Social Movement Publics (March 2012)

Social Movement Publics

This presentation develops a concept of ‘social movement publics’ as a means to understand contemporary collective action, both theoretically and empirically. Drawing together an interdisciplinary field, ‘publics’ brings attention both to collective communicative practices (public spheres) and the production of discursive-spatial relationships (public spaces), emphasizing the analysis of publicity, plurality, and power within political actions. Oriented toward social change, social movement publics emerge through constitutive practices that create collective identities and relational practices that coordinate broader collective action. I argue it is these processes of identification and collectivization that define social movement publics within larger context of unequal, competing publics, making them epistemologically visible and politically significant.

The concept of social movement publics was developed in an empirical study of competing discourses about a controversial urban redevelopment project in Vancouver, Canada. Comparing documents from anti-gentrification activists with those of the mass media and city government, I analyzed the campaign for social housing, focusing on rhetorical techniques of claim-making and identity construction. I show that the activists’ constitutive and relational practices led to the formation of a social movement public, transforming a specific local struggle against gentrification into a larger movement for social housing. Building on this case, I suggest the study of social movement publics, which emphasizes emergent political identities, issues and actions, lends to a rethinking of collective actions. Conceptually and politically, it locates in the discursive actions of marginalized social actors alternative social and political practices that have the potential to revitalize current notions of democratic participation.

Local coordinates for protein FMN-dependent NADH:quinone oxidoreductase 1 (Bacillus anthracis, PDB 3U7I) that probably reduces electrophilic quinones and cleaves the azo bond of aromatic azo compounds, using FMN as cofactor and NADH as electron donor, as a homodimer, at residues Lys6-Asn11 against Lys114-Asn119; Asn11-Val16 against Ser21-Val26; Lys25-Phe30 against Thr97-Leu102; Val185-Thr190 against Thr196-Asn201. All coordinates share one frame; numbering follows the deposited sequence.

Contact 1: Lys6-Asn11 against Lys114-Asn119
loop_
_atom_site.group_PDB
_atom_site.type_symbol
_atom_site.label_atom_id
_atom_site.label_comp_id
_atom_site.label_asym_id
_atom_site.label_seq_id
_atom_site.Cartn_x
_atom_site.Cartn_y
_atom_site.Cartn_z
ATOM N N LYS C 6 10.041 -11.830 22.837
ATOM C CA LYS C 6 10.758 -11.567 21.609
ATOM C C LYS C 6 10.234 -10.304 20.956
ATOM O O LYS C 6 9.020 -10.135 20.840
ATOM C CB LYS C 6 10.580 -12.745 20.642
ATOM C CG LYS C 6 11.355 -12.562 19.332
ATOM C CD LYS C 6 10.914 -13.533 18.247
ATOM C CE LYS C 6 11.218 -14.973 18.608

Presented at the Discourse, Communication, Conversation Conference, Loughborough, UK (March 2012).

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